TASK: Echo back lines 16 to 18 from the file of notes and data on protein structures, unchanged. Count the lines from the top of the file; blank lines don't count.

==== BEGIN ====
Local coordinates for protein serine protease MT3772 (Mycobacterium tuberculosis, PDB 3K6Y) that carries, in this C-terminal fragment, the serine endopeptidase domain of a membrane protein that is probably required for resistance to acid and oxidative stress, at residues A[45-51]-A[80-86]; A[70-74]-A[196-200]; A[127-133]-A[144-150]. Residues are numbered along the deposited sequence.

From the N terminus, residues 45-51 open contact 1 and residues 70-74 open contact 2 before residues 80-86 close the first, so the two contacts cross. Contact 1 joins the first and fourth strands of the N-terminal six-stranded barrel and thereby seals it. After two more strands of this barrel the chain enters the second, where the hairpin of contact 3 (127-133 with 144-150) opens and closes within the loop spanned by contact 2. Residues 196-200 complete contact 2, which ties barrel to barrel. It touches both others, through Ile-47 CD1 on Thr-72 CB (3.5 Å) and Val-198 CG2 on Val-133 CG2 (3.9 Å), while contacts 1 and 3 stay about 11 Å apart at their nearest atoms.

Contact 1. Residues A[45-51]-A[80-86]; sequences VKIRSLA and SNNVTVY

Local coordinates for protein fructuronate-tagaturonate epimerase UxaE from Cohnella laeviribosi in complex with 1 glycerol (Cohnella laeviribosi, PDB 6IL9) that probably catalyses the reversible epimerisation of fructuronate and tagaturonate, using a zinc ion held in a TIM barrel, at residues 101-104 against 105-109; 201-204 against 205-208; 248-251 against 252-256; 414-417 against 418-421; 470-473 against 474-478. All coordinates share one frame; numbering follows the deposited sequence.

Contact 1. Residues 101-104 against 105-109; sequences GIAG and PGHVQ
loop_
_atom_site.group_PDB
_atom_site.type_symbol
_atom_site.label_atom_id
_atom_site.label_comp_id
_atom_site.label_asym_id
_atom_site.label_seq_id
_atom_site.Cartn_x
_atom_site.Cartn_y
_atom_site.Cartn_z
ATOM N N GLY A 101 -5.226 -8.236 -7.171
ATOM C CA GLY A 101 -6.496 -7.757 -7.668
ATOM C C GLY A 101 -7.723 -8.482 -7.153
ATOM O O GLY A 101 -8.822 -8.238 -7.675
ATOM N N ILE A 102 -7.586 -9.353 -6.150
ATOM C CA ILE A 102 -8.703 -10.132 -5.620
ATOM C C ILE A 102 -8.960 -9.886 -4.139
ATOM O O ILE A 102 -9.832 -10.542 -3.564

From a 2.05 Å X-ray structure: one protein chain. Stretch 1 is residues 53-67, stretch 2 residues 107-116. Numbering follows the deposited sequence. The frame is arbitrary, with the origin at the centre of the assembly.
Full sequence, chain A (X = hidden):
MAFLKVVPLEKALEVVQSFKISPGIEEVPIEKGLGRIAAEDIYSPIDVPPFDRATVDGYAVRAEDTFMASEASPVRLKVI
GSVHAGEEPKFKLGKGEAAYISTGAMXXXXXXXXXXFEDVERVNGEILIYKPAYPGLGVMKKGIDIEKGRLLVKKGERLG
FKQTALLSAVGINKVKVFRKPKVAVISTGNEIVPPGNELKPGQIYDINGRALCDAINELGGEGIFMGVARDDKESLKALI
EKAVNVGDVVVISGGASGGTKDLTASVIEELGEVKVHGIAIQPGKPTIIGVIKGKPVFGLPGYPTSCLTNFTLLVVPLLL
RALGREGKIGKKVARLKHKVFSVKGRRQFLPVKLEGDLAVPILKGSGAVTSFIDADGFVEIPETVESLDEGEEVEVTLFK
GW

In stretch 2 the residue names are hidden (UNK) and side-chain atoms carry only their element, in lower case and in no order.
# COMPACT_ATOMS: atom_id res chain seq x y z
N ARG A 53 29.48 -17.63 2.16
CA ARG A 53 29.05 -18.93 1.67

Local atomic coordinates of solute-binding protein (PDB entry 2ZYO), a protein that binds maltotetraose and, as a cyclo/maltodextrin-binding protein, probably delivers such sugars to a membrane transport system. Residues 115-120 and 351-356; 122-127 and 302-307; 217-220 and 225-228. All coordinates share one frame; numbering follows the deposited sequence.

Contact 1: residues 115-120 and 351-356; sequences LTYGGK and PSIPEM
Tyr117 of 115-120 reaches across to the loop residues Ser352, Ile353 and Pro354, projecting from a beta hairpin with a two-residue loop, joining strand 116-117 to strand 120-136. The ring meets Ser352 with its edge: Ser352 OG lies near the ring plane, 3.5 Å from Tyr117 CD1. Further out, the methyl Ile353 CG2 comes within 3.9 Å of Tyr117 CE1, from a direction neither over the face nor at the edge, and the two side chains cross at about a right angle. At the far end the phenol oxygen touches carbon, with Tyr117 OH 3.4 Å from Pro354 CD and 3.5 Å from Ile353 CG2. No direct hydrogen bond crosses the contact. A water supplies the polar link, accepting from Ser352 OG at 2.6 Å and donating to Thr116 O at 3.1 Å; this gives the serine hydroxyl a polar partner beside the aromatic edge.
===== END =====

ATOM N N GLY A 101 -5.226 -8.236 -7.171
ATOM C CA GLY A 101 -6.496 -7.757 -7.668
ATOM C C GLY A 101 -7.723 -8.482 -7.153